Massively (and others) dropped articles earlier this week re: one of these tech lawsuits that bloom perennially in the game industry. This time it's Worlds.com versus NCSoft, and if you think the patent in the strip is ridiculous, know that it was modeled on the real one - one which purports to define a "System and method for enabling users to interact in a virtual space." Ha!
You may be thinking to yourself, where have I heard of these people? Surely it can't be the same Worlds.com responsible for slipshod brandscapes such as AerosmithWorld, an eerie realm where that withered band rules as cruel Gods. When a company still bandies about a term like "Rich Media Graphics" with genuine enthusiasm, it should be clear that we're talking about a relic from a bygone era, like "humours" or "phlogiston." It's hard to believe that you could snare a company with such a shoddy lure, but existence is shot through with fast-running channels of such bullshit. I'm having trouble discerning how a rational society could allow productive minds to be yoked thus.
I spent a considerable amount of time last week getting up to speed with gaming on the iPhone, much as I suggested I might, and the conclusion I came to is that I don't need another Goddamned gaming system. It's more than capable of the task, and some have laid out great feasts upon its platter. I just have no appetite for it.
It may be better (that is to say, more accurate) to say that I have some appetite, pegged at roughly the snack level. I really don't want overarching campaigns or even especially sophisticated gameplay, here - when I play Rolando (which is actually as good as people have said) seeing this big book full of levels open up doesn't invigorate me, as it would in any other context: it stresses me out. What I want is something like a next-generation Snake, and I have a couple games like that. You are welcome to want more, but I already have more, on any of the six other dedicated game machines I own. Maybe it's okay if I don't tuck in a round of tower defense when I'm buying my herbed cheese curds.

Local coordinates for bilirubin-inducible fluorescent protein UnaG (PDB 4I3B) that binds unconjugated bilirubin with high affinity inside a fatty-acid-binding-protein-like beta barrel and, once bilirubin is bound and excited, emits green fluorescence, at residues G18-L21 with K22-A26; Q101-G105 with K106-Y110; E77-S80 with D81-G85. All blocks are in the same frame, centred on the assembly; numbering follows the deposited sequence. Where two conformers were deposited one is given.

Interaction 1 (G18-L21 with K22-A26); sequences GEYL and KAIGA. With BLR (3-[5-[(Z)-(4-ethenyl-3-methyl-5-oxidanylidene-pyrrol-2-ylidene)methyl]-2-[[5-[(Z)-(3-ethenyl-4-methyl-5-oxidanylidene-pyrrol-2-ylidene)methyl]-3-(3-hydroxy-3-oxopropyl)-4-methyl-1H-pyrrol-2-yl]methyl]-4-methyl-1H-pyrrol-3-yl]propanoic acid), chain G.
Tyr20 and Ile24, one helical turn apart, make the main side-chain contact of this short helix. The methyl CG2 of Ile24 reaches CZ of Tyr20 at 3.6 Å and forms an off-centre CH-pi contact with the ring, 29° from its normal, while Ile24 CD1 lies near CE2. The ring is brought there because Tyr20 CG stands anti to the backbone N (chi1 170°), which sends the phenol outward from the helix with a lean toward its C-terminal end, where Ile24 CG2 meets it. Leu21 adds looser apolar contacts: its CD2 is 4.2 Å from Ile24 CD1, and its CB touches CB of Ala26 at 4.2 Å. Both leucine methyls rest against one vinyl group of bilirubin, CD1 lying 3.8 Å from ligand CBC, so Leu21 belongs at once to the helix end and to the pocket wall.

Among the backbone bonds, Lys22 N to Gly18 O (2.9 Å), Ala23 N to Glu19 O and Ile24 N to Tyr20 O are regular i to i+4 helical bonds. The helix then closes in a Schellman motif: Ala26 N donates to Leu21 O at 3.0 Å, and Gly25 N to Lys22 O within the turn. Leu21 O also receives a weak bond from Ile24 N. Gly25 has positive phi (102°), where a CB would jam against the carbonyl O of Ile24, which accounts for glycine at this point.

There are purely mechanical concerns as well, if we're to take its proponents at their word. The screen isn't that much bigger than a DS, but its resolution is considerably more dense, and just from an ergonomic standpoint some of the games gave me eye strain headaches. Space Deadbeef and Orions: Legend of Wizards - both games that I liked a lot - couldn't be played for long because of it. I don't want Apple to institute an elaborate certification process, I think it would injure the platform, but this sort of thing is why consoles have them.
If you were under the impression that the PSP was short on Battery Life, you should try gaming on the iPhone. The very moment you execute an application, a starving beast is set loose in the machine. You can feel the heat of its blood on your palm. This is one thing if you're talking about a gadget decoupled from the normal operation of your life - the PSP and the DS are adjuncts. When you are instead talking about a piece of equipment that - in terms of life operation - ranks near to the lungs, it's another matter entirely.